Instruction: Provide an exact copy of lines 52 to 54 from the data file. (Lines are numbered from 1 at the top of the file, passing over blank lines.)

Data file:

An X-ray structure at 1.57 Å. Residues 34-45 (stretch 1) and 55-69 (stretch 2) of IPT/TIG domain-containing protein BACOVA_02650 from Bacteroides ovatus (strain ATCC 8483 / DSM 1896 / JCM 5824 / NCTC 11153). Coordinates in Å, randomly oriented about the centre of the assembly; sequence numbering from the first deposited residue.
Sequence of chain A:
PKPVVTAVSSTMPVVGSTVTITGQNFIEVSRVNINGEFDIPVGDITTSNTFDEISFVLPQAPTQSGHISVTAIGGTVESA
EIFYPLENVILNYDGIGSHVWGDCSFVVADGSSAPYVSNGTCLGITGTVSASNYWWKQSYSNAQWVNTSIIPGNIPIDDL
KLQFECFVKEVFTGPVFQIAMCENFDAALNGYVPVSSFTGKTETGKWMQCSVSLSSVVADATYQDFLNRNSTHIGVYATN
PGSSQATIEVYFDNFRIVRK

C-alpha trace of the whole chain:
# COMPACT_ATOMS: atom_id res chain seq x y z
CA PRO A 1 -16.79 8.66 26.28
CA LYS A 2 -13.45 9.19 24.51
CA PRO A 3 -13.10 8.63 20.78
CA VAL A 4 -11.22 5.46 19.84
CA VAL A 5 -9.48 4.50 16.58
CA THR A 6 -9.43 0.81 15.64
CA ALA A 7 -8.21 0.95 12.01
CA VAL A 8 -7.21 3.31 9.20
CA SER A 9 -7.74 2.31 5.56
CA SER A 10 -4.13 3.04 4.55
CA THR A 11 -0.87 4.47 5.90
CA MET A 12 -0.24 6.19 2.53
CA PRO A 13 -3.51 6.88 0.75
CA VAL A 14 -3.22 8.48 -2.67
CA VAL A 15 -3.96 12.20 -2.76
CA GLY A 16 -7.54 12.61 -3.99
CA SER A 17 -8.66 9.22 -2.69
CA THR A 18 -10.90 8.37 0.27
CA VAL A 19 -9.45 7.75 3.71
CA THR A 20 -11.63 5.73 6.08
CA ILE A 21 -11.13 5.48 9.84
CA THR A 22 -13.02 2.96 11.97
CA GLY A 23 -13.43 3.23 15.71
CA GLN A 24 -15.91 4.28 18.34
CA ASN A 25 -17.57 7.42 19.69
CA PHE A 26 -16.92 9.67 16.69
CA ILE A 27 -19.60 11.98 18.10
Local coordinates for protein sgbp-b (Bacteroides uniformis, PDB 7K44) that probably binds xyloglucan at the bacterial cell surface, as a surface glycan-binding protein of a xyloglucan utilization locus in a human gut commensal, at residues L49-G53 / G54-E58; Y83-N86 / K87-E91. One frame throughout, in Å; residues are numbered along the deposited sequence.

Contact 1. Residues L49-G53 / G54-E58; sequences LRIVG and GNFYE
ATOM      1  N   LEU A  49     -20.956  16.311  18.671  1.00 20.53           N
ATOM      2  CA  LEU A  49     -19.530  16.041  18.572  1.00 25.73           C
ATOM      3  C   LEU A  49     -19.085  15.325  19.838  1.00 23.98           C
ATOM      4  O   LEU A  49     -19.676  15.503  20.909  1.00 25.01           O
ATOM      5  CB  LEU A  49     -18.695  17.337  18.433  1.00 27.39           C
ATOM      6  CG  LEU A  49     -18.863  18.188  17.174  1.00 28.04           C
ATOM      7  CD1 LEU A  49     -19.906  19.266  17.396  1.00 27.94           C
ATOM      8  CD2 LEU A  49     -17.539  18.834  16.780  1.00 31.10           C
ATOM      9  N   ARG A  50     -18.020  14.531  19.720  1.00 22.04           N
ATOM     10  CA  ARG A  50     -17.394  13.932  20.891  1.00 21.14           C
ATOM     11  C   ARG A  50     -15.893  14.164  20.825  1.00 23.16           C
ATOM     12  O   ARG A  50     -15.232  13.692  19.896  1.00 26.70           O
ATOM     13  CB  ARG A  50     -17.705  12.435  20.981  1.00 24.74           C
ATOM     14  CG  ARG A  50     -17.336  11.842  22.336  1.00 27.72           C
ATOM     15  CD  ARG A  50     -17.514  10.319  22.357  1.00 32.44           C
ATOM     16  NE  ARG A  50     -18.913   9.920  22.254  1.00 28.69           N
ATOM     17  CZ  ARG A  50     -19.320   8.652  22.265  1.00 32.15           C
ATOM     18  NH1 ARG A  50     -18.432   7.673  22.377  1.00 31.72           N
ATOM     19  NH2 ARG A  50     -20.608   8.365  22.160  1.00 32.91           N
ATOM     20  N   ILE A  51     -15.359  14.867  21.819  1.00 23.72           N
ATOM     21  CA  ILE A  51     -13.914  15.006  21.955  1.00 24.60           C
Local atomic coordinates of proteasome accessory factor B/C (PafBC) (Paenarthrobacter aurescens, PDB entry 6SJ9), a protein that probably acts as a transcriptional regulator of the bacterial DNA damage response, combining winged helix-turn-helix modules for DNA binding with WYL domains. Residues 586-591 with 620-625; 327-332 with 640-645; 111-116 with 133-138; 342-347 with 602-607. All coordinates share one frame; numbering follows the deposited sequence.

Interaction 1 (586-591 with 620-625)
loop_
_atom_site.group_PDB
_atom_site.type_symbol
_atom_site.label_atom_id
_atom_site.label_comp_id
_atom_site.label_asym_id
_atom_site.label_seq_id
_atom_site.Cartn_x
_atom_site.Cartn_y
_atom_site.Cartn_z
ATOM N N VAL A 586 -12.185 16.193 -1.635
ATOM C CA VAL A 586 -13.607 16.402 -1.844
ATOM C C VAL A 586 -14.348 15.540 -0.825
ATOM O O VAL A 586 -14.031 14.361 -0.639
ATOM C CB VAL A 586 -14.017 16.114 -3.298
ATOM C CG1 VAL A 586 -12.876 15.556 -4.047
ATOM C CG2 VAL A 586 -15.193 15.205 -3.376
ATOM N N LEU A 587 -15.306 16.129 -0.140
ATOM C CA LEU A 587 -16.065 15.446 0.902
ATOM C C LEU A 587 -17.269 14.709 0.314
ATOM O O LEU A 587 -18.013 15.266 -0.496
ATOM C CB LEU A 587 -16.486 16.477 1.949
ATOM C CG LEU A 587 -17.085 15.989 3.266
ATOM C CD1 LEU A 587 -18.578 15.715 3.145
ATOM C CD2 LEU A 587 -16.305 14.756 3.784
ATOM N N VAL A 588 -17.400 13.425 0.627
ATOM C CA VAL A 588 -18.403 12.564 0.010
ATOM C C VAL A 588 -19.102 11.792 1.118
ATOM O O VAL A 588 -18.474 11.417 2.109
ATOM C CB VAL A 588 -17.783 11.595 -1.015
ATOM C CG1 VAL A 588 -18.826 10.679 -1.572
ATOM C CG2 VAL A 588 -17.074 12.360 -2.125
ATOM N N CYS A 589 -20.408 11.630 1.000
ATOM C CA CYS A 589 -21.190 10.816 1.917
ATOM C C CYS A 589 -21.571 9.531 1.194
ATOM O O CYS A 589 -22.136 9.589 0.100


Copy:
ATOM     15  CD  ARG A  50     -17.514  10.319  22.357  1.00 32.44           C
ATOM     16  NE  ARG A  50     -18.913   9.920  22.254  1.00 28.69           N
ATOM     17  CZ  ARG A  50     -19.320   8.652  22.265  1.00 32.15           C